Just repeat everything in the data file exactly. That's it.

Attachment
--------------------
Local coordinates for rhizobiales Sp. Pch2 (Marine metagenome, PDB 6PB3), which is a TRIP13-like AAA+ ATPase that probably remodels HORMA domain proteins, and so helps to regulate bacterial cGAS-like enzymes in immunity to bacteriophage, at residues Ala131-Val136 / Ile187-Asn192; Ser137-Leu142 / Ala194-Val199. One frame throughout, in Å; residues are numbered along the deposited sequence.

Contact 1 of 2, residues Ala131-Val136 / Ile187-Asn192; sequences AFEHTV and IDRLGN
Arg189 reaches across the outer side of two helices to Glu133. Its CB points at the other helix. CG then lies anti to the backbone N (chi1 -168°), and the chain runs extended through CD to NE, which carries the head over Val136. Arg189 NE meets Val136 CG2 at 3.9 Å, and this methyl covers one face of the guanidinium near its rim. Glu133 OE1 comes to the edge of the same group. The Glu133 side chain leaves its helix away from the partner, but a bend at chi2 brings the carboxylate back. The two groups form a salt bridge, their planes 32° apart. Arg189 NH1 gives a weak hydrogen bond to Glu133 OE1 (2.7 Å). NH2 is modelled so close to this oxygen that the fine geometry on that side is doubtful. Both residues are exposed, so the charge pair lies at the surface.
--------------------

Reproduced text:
Local coordinates for rhizobiales Sp. Pch2 (Marine metagenome, PDB 6PB3), which is a TRIP13-like AAA+ ATPase that probably remodels HORMA domain proteins, and so helps to regulate bacterial cGAS-like enzymes in immunity to bacteriophage, at residues Ala131-Val136 / Ile187-Asn192; Ser137-Leu142 / Ala194-Val199. One frame throughout, in Å; residues are numbered along the deposited sequence.

Contact 1 of 2, residues Ala131-Val136 / Ile187-Asn192; sequences AFEHTV and IDRLGN
Arg189 reaches across the outer side of two helices to Glu133. Its CB points at the other helix. CG then lies anti to the backbone N (chi1 -168°), and the chain runs extended through CD to NE, which carries the head over Val136. Arg189 NE meets Val136 CG2 at 3.9 Å, and this methyl covers one face of the guanidinium near its rim. Glu133 OE1 comes to the edge of the same group. The Glu133 side chain leaves its helix away from the partner, but a bend at chi2 brings the carboxylate back. The two groups form a salt bridge, their planes 32° apart. Arg189 NH1 gives a weak hydrogen bond to Glu133 OE1 (2.7 Å). NH2 is modelled so close to this oxygen that the fine geometry on that side is doubtful. Both residues are exposed, so the charge pair lies at the surface.